# Synopsis: A Precise Probe of the Quark-Gluon Plasma

Properties of the quark-gluon plasma can be inferred from measurements of jets and Z bosons simultaneously produced in the ion collisions that create the plasma.

Immediately after the big bang, the Universe was filled with a hot, dense soup of quarks and gluons. Scientists can recreate this quark-gluon plasma (QGP) in particle accelerators by smashing heavy ions together. The collisions also produce partons (quark and gluons) that subsequently produce hadron jets. The energy lost by the partons as they travel through the QGP can be determined from measurements of the jets, revealing properties of the QGP. Now, the CMS Collaboration at the Large Hadron Collider has measured a jet produced in coincidence with so-called Z bosons—the carriers of the weak interaction. These combined Z-boson–jet measurements may characterize the QGP more precisely than conventional measurements probing the jets only.

Z bosons interact with the QGP much more weakly than the partons do, so they don’t lose energy as they travel through it. Thus the bosons’ energy is very close to the initial energy of the partons emerging from the ion collisions. And the difference between the boson and parton energies can reveal the QGP’s properties.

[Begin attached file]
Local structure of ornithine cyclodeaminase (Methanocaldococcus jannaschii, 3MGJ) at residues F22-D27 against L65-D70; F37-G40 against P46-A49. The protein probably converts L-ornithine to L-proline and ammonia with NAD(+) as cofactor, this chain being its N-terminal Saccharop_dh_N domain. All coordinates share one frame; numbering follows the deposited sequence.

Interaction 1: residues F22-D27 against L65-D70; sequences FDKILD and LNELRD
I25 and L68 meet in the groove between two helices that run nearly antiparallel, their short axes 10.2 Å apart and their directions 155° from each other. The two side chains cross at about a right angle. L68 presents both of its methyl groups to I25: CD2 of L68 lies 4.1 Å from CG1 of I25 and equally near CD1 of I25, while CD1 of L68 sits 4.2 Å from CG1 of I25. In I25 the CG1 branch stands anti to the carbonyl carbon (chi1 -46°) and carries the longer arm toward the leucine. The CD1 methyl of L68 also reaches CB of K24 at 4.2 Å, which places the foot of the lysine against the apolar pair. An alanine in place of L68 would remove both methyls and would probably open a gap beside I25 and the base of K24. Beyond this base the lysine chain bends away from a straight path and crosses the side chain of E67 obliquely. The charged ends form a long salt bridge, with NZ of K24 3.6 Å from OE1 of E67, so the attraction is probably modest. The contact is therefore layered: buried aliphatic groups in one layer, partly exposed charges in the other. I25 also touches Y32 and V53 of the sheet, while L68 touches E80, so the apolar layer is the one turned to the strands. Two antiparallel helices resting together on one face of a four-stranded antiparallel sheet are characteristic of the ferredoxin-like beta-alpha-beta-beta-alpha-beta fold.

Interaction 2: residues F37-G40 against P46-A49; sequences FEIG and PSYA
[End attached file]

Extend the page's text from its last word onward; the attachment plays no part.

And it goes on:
The team carried out two sets of experiments—collisions between heavier lead ions and collisions between lighter protons. They then compared the energies of the Z bosons—observed by detecting electrons or muons from the bosons’ decays—to those of the coincident jets. They found that the ratio of parton energy over Z boson energy in lead collisions is smaller than in proton collisions. The finding is not unexpected: lead collisions create a large QGP for the partons to travel through and interact with. However, the measurements more precisely characterize the energy lost by partons. Such information can be used to discriminate between models with different QGP parameters.

This research is published in Physical Review Letters.

–Katherine Wright

Katherine Wright is a Contributing Editor for Physics.

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